There is constantly a very high amount of torque available no matter what gear you are in. The handling is not like a sportbike, but it’s far better than you would expect. I rode The Tail Of The Dragon with no problem – at night.
The sound, or lack thereof, is unique. Other brands are allowed to have admirers of their sound, why can’t I love the Goldwing’s sound.
Unlike the other popular V-Twins, the quality of the Goldwing’s sound does not rely on an ear shattering open piped thump that scares people. It is a subtle and low rumble that’s not much different than a Porsche engine .
I like not rattling myself or others. My days of being a loud teenager with cherry bombs are long over. This refined sound is actually appreciated by those who notice it.
I laughed at comparisons I’ve seen between the F6B and other motorcycles for many reasons, but there really is no comparison to a flat 6. The closest comparison is a Porsche car engine.
This engine pulls hard, real hard, through the entire range. I’ve never ridden anything close to it. It’s perfect for this heavy motorcycle.
The weight of this massive 1832 cc motor is down low. It’s a handful, but it’s not as difficult to manage as it would look.
I regret not understanding what Goldwings were all about for so many years of motorcycling. I would have strived for one sooner. The F6B Goldwing just fills the void for those wanting the Goldwing’s size and power, but lacking the need for so many extras.
In a short time, I’ve put 4,000 miles on my 2015 Honda Goldwing. The time and the motorcycle went fast. Some of the shine did wear off though. Problems have been found.
Am I upset that such an expensive motorcycle is flawed? You bet! I’m not as saddened as I should be though. The bike is still the most luxurious motorcycle I’ve ever owned, the good exceeds the bad, and all high end motorcycles come with their own set of problems.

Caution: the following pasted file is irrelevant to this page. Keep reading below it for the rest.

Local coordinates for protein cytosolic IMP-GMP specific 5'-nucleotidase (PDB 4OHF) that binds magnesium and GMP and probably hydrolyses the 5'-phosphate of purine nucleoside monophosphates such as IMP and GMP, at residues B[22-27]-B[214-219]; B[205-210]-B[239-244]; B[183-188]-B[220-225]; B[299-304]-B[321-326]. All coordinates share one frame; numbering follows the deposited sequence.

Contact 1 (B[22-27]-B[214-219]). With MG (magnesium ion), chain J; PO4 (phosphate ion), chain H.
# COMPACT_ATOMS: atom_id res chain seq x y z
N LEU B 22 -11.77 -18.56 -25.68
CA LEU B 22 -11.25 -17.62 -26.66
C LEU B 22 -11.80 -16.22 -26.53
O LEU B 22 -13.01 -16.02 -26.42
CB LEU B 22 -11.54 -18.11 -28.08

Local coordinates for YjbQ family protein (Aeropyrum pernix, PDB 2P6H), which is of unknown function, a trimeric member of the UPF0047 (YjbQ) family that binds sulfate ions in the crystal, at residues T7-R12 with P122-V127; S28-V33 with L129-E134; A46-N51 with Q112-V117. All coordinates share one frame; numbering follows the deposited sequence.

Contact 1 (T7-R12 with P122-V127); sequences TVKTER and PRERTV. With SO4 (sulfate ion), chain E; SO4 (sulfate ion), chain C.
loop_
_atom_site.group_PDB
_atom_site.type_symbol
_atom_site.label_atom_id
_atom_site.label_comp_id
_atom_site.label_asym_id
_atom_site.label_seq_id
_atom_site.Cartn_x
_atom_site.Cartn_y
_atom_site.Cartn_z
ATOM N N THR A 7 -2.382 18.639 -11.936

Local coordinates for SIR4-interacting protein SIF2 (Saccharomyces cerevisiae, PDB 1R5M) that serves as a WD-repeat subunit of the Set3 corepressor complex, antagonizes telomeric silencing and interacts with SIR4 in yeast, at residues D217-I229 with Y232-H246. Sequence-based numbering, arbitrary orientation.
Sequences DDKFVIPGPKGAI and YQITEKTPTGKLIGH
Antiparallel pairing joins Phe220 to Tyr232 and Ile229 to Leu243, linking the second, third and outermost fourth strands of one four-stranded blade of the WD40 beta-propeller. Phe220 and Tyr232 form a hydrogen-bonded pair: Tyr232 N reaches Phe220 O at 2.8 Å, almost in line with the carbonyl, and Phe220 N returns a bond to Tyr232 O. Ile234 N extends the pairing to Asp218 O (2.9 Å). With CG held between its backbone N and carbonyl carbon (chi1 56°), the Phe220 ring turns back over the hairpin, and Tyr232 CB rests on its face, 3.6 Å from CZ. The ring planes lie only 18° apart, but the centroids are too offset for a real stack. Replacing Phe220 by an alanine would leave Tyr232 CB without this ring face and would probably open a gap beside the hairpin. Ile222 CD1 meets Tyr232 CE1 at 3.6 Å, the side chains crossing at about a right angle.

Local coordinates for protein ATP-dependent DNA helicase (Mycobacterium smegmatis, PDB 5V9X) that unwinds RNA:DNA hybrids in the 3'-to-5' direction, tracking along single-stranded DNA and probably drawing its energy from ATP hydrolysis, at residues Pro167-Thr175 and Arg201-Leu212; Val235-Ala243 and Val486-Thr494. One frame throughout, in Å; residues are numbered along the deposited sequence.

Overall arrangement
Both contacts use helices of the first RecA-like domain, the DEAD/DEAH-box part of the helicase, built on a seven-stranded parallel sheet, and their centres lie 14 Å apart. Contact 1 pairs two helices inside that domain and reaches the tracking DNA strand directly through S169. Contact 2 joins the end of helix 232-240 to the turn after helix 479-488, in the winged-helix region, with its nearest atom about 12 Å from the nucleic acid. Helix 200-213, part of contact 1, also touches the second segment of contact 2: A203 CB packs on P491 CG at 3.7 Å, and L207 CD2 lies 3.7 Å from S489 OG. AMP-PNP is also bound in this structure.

In the interest of people who might be considering an F6B Goldwing, I’ll post the problems I’ve found.
The first problem that almost caused me to return the bike was a front end wobble. I thought something was wrong and it turns out that they all do it.
There is a fork brace available that others are rating high as a solution and it can be easily mounted.
Shipping Tape Wasn’t Removed
There was shipping tape on brakes and other areas that indicates to me that the dealer never paid attention to detail. This was a very daunting discovery. I can’t take a bike back to a dealer for service when they lack this much attention to detail.
$250 Oil Change
The dealer salesman suggested that I come to them for an expensive oil change. Goldwings do look like formidable beasts to work on, but I’m happy to say that if you can change the oil on any other car or motorcycle, there should be no problem with a Goldwing. It’s just as straightforward as any other vehicle when it comes to the oil and filter.
Now that I’ve changed the oil at the 600 mile and 4,000 mile interval, I’ve noticed what I would perceive to be a large amount of metal shavings in the oil. I would have never known had I paid the dealer to do the change. I don’t know if it’s something to be alarmed about yet, but at least I know that it occurred.